Outlander author Diana Gabaldon condemns “insane” plan to industrialise Rannoch Moor with vast wind farm
The author of the historical drama, has now intervened by condemning the plans for the Talladh a Bheithe wind farm, near Loch Rannoch, claiming it would be “insane” to damage tourism in this way.
Outlander author Diana Gabaldon has condemned plans for a wind farm near Loch Rannoch where scenes for the new epic TV serialisation of her work were filmed.
If approved, the Talladh a Bheithe wind farm would see 24 wind turbines, each 125m tall, together with 12.8km of wide access tracks, buildings and infrastructure, industrialise a vast area of designated wild land between Loch Rannoch and Loch Ericht.
It is strongly opposed by many groups, including the Mountaineering Council of Scotland.
The US launch of the 16-part Outlander TV series attracted five million viewers and is the biggest single television or film production ever made in Scotland. A second series has been announced, which could be worth £20 million to the Scottish economy.
Fans of Outlander love the magnificent, wild and open highland landscapes which are the setting for the tales about World War II nurse, Claire Randall, who is transported back to the strife-torn Scotland of 1743 where she meets handsome warrior Jamie Fraser.
With the novels having sold 25 million copies and the rapid global spread of the TV serialisation, Diana has done an immense amount to further popularise Scotland’s mountains and wild lands as a visitor destination and film location.
The US-based author’s opposition to the wind farm proposal comes not just from her love of the landscape, but also from the expertise she gathered studying for a PhD and then working as a professional ecologist.
Diana said: “One of the most gratifying things about the TV show is that we were able to film it in Scotland, and that the staggering natural beauty of Scotland is as much a character as are any of the actors.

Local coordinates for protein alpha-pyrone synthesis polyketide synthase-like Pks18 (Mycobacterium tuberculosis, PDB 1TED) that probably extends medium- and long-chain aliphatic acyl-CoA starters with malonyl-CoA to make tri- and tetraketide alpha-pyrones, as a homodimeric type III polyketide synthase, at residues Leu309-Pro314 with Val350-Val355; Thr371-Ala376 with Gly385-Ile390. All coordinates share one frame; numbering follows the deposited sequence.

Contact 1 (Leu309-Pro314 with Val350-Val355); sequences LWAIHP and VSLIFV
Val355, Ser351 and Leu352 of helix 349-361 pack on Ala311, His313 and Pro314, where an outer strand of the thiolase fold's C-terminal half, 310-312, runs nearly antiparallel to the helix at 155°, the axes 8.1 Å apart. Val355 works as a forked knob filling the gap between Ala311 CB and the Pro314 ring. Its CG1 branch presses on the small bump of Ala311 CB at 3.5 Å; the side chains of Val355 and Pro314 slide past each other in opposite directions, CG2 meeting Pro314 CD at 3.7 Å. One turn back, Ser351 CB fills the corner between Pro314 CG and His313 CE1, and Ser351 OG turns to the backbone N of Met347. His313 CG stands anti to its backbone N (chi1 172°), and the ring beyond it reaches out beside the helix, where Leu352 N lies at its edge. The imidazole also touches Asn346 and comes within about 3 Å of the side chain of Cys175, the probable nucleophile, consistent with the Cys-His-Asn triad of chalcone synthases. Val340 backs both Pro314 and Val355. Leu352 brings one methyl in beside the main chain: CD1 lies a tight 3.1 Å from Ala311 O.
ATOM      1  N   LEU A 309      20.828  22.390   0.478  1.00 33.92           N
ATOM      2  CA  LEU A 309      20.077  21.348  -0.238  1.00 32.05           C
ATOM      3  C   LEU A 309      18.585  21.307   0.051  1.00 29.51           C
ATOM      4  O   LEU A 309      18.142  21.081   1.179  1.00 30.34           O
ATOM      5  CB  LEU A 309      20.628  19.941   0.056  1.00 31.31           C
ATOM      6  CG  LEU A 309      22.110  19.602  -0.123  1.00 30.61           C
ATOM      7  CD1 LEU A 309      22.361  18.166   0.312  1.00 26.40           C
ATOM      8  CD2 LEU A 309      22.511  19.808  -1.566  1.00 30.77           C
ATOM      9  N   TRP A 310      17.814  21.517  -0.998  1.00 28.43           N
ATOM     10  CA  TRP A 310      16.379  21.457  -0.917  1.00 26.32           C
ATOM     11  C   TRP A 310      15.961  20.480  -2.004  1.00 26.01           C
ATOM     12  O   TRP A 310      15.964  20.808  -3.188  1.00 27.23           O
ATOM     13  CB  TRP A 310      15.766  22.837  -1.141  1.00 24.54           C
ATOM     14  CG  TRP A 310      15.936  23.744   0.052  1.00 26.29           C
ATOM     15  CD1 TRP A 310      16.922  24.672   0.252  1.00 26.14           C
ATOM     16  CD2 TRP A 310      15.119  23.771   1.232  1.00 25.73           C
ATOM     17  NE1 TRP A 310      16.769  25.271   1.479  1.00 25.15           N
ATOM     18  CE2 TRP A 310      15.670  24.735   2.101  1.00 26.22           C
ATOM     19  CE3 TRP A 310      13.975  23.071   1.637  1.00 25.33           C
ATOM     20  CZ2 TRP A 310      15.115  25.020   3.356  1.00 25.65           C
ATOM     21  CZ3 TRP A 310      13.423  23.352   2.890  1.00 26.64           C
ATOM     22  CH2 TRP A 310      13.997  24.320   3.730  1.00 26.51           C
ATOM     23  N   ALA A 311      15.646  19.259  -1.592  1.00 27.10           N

“I’ve heard from hundreds of fans that seeing the show has convinced them that they must go to Scotland, and from hundreds more who have already come to experience it for themselves.
“Frankly, given the undoubted economic value of tourism to Scotland, it seems insane to sacrifice one of its most scenic landscapes for the sake of an electrical pittance.
“Light-bulbs need energy; human souls need wildness and beauty. While I appreciate the need for sustainable energy development, I very much oppose such a project on Rannoch Moor.
“While I am a novelist and film consultant, I was in my previous career an ecologist – and in all three of those roles, I’d view the potential loss of Rannoch Moor’s unique wilderness ecosystem as a tragedy, a disaster that would not be worth any amount of extra kilowattage.”
Nearly 1,000 formal objections have been made to the wind farm proposals, which are due to be considered by Perth and Kinross Council in the near future.
David Gibson, Mountaineering Council of Scotland Chief Officer, has urged the Scottish Government to rule out large scale wind farms in the wild and natural areas in a bid to protect Scottish tourism.
He said: “The visitor appeal of Rannoch Moor will be ruined if this industrial-scale wind farm goes ahead, VisitScotland must speak out. It is bizarre that VisitScotland and the Scottish Government keep calling for tourists to enjoy our wild and unspoilt lands while policies are pursued that could turn them into industrial sites.
“We are calling on the Scottish Government to completely rule out large scale wind farms in the wild and natural areas which are essential to Scottish tourism. That means new planning controls which clearly prohibit such developments in all wild land areas, not just national parks and national scenic areas.
“It is brilliant that Outlander is having such a valuable effect on tourism and shows that we should be using our wild lands and mountain spaces to develop sustainable tourism, not as a source of vast profits for multi-national power companies and big land owners.”
Politicians from several parties have previously backed a motion in the Scottish Parliament (S4M-10744) to oppose the Talladh a Bheithe proposals being made by Netherlands-based developer, Eventus BV.
Among the organisations opposing the wind farm scheme are the John Muir Trust, which has described it as “a knife in the heart of Scotland’s natural beauty” and Scottish Natural Heritage, which has criticised its likely effects on rare birds and mammals – estimating that the turbines will kill one golden eagle every 19 months.
Diana is also backing a campaign to save a historic Scottish castle. Diana is a patron of Castle Leod, near Strathpeffer, and has used it as a fictional location – Castle Leoch – in her best-selling series of books, which have sold more than 25 million copies.
The success of Outlander has seen a significant rise in visitors to a Scottish castle, figures from Historic Scotland have revealed.
Doune Castle, Stirlingshire, has seen year-on-year visitor numbers grow by 30.2 per cent to 49,553 in 2014-15.
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